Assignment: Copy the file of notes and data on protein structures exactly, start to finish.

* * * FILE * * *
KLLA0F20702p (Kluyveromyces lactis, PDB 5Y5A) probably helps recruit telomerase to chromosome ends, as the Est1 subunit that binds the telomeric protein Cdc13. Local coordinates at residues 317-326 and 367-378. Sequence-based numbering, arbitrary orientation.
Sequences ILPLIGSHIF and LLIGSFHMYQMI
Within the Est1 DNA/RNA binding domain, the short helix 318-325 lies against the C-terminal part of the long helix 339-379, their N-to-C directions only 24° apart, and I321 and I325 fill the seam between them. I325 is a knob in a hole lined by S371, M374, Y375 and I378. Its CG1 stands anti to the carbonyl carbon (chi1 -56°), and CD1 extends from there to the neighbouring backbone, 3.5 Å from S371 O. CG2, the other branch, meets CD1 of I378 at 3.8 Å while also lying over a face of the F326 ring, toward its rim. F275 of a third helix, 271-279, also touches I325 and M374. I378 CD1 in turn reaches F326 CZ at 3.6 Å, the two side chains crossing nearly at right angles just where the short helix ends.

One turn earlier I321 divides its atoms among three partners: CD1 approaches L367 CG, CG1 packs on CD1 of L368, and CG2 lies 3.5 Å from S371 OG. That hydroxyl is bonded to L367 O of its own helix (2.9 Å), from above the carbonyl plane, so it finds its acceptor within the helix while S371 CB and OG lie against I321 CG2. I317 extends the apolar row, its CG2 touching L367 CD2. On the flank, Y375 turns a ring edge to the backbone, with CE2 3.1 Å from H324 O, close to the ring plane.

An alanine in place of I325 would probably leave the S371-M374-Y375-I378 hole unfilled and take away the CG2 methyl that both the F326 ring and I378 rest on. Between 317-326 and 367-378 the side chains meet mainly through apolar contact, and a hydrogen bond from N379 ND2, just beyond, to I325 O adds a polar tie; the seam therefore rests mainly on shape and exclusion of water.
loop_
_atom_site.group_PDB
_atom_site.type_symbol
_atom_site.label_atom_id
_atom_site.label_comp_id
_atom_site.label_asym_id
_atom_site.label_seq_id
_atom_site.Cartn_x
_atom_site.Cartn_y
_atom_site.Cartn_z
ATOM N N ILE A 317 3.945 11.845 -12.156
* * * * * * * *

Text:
KLLA0F20702p (Kluyveromyces lactis, PDB 5Y5A) probably helps recruit telomerase to chromosome ends, as the Est1 subunit that binds the telomeric protein Cdc13. Local coordinates at residues 317-326 and 367-378. Sequence-based numbering, arbitrary orientation.
Sequences ILPLIGSHIF and LLIGSFHMYQMI
Within the Est1 DNA/RNA binding domain, the short helix 318-325 lies against the C-terminal part of the long helix 339-379, their N-to-C directions only 24° apart, and I321 and I325 fill the seam between them. I325 is a knob in a hole lined by S371, M374, Y375 and I378. Its CG1 stands anti to the carbonyl carbon (chi1 -56°), and CD1 extends from there to the neighbouring backbone, 3.5 Å from S371 O. CG2, the other branch, meets CD1 of I378 at 3.8 Å while also lying over a face of the F326 ring, toward its rim. F275 of a third helix, 271-279, also touches I325 and M374. I378 CD1 in turn reaches F326 CZ at 3.6 Å, the two side chains crossing nearly at right angles just where the short helix ends.

One turn earlier I321 divides its atoms among three partners: CD1 approaches L367 CG, CG1 packs on CD1 of L368, and CG2 lies 3.5 Å from S371 OG. That hydroxyl is bonded to L367 O of its own helix (2.9 Å), from above the carbonyl plane, so it finds its acceptor within the helix while S371 CB and OG lie against I321 CG2. I317 extends the apolar row, its CG2 touching L367 CD2. On the flank, Y375 turns a ring edge to the backbone, with CE2 3.1 Å from H324 O, close to the ring plane.

An alanine in place of I325 would probably leave the S371-M374-Y375-I378 hole unfilled and take away the CG2 methyl that both the F326 ring and I378 rest on. Between 317-326 and 367-378 the side chains meet mainly through apolar contact, and a hydrogen bond from N379 ND2, just beyond, to I325 O adds a polar tie; the seam therefore rests mainly on shape and exclusion of water.
loop_
_atom_site.group_PDB
_atom_site.type_symbol
_atom_site.label_atom_id
_atom_site.label_comp_id
_atom_site.label_asym_id
_atom_site.label_seq_id
_atom_site.Cartn_x
_atom_site.Cartn_y
_atom_site.Cartn_z
ATOM N N ILE A 317 3.945 11.845 -12.156